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The Office of Personnel Management (OPM) has finished notifying affected individuals
In June of 2015, the Office of Personnel Management (OPM) announced a massive data breach due to attackers breaching their networks and stealing sensitive data. By the time the OPM completed the investigation, they revealed that the attackers had made away with a significant amount of personal and private data, including data for many people who applied for government clearances as far back as 2000, and in some cases, even earlier. The official count is about 21.5 million affected individuals, but that number may be misleading since the forms can include details on people listed on an applicant’s form, such as a spouse, ex-spouse and others. In the end, if you consider the total number of people affected and the quality of the stolen data, the OPM breach was one of the worst breaches ever witnessed. In fact, the OPM breach may actually have been THE worst. Solutionary discussed the OPM breach in detail in the... read more >
Do you know what you don't know?
Data theft is on the rise, and it's getting more expensive. A recent study conducted by the Ponemon Institute now puts the average cost of a data breach at $3.8 million per incident. In the case of data theft, it's safe to say that an ounce of prevention is worth far more than a pound of cure. How much do you know about cybersecurity? Take our quiz and find out — or better yet, attend our Security Summit (at no cost to you!) next week where these topics will be covered in detail by cybersecurity experts.
True or False:
- Your business has a 30% chance of being hit with a DDoS (Distributed Denial of Service) attack.
- Social engineering is one of the biggest security threats facing...
Typically, when it comes to gauging how a year is shaping up regarding cybersecurity, it is a straight count of breached enterprises or records exposed that contain sensitive personally identifiable information. Some years, there are more breaches than others, just as some years there are breaches involving bigger household names and other years are relatively ho-hum. Rarely do we see pivotal years in cybersecurity, but I’m convinced we are witnessing one now.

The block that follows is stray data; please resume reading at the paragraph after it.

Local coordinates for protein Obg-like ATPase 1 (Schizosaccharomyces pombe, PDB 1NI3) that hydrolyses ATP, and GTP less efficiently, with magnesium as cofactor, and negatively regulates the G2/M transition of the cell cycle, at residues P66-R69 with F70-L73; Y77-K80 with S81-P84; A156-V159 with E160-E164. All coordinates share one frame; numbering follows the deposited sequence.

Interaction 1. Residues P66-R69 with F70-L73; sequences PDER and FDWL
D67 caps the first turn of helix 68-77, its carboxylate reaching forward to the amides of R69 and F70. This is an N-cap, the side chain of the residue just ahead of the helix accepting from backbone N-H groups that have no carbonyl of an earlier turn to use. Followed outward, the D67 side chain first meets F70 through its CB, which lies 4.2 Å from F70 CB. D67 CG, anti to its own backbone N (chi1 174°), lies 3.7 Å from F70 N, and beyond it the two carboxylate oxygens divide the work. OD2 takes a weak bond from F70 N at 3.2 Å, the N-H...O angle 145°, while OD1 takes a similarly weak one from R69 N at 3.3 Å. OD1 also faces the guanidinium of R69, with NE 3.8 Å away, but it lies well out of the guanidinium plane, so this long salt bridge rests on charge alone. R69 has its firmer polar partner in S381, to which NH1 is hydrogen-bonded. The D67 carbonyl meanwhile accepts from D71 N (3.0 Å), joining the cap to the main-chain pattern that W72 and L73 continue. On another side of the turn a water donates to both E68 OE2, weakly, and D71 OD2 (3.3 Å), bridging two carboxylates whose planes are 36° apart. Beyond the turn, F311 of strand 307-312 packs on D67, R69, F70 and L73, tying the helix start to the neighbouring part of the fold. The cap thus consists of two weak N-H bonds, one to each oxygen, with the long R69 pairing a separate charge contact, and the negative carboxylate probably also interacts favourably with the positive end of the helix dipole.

One of the biggest years, for me, was 1999. It became crystal clear that year that all of the Web applications that were sprouting up were exposing backend systems and databases to new attack vectors, and highly vulnerable endpoints never designed to be connected to the Internet were connecting in great numbers.
This year is looking like another pivotal year. It’s not that the number of breached records isn’t high – it is – and it certainly matters, especially if your record is... read more >
Users not following security policies, putting themselves and their employers at risk
This week, hackers calling themselves Impact Team released two data dumps that are allegedly from the recent breach of cheating website Ashley Madison and its parent company Avid Life Media (ALM). The first data dump contained approximately 10 Gb of data, mostly user information dating back to 2008. This data includes names, street addresses, e-mail addresses and transaction amounts for the 32 million Ashley Madison users. The data also includes financial details, physical descriptions as well as users’ sexual preferences and fantasies.
Many government and corporate domains are included in the data. This means that many users used their work e-mail address to access this site. Most organizations have clear security policies in place that prohibit the use of work e-mails and equipment to access any websites that are not work related. A... read more >
Go Blue Team, Go Blue Team, Go!
Reading through the latest cybersecurity industry threads, I find a lot of the written information focuses on “How to Hack with (insert cool name here)”. This is great information when wanting to understand how to perform different hacking techniques or to assist someone who wants to sharpen their hacking skills. For those who want to learn more about how a breach got started, what the common lateral movements are and what the ultimate goal of the event was, you need to dig a little deeper.
Many of these articles are missing a very useful segment of the information security family — the Blue Team. If you are not familiar with the term “Blue Team” let me elaborate. The Blue Team is the incident response team. During a cybersecurity incident, the Blue Team is the group that finds the “evil” in your network environment. By evil, I am referring to the attacker and the tools the attacker used to compromise the... read more >